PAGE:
[Marxism] US military suicides
esquincle at capital.net
Wed Aug 15 18:21:39 MDT 2007
August 13, 2007
Why Isn't the Press on a Suicide Watch?
You'd never know that at least 3% of all American deaths in Iraq are
due to self-inflicted wounds. And that doesn't include the many vets
who have killed themselves after returning home.
By Greg Mitchell
NEW YORK (August 13, 2007) -- Would it surprise you to learn that
according to official Pentagon figures, at least 118 U.S. military
personnel in Iraq have committed suicide since April 2003? That number
does not include many unconfirmed reports, or those who served in the
war and then killed themselves at home (a sizable, if uncharted,
While troops who have died in "hostile action" -- and those gravely
injured and rehabbing at Walter Reed and other hospitals -- have gained
much wider media attention in recent years, the suicides (about 3% of
our overall Iraq death toll) remain in the shadows.
full story --
August 15, 2007
Army Suicides Highest in 26 Years
By THE ASSOCIATED PRESS
Filed at 8:00 p.m. ET
WASHINGTON (AP) -- Army soldiers committed suicide last year at the
highest rate in 26 years, and more than a quarter did so while serving
in Iraq and Afghanistan, according to a new military report.
The report, obtained by The Associated Press ahead of its scheduled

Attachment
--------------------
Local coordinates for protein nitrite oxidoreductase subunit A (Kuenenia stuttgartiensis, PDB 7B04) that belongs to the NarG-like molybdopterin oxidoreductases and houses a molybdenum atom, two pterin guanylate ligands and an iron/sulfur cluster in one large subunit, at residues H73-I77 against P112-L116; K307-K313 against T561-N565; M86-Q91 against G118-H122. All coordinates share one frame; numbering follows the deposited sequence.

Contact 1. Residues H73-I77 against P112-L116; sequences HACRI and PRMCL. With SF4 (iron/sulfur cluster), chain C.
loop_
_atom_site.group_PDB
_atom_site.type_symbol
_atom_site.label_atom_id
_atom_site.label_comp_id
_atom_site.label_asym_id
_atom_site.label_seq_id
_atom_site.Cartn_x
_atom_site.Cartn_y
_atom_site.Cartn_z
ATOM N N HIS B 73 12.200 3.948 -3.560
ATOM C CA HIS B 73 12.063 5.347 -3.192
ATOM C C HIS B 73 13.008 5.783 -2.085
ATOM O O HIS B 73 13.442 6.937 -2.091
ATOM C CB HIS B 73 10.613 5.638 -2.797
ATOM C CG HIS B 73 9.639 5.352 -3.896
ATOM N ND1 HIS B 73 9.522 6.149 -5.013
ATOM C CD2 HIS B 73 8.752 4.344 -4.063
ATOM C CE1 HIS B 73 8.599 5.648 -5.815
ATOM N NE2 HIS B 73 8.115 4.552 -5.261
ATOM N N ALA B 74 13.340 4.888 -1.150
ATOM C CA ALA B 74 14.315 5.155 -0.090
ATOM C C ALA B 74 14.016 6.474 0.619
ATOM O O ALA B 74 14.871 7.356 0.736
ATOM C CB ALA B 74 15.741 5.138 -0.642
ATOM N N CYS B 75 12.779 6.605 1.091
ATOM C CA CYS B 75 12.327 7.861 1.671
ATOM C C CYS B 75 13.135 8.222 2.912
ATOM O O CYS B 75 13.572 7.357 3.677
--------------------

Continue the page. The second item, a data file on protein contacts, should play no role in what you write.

release Thursday, found there were 99 confirmed suicides among active
duty soldiers during 2006, up from 88 the previous year and the highest
since the 102 suicides in 1991.
''Iraq was the most common deployment location for both (suicides) and
attempts,'' the report said.
The 99 suicides included 28 soldiers deployed to the two wars and 71
who weren't. About twice as many women serving in Iraq and Afghanistan
committed suicide as did women not sent to war, the report said.
Preliminary numbers for the first half of this year indicate the number
of suicides could decline across the service in 2007 but increase among
troops serving in the wars, officials said.
The increases for 2006 came as Army officials worked to set up a number
of new and stronger programs for providing mental health care to a
force strained by the longer-than-expected war in Iraq and the global
counterterrorism war entering its sixth year.
full story --
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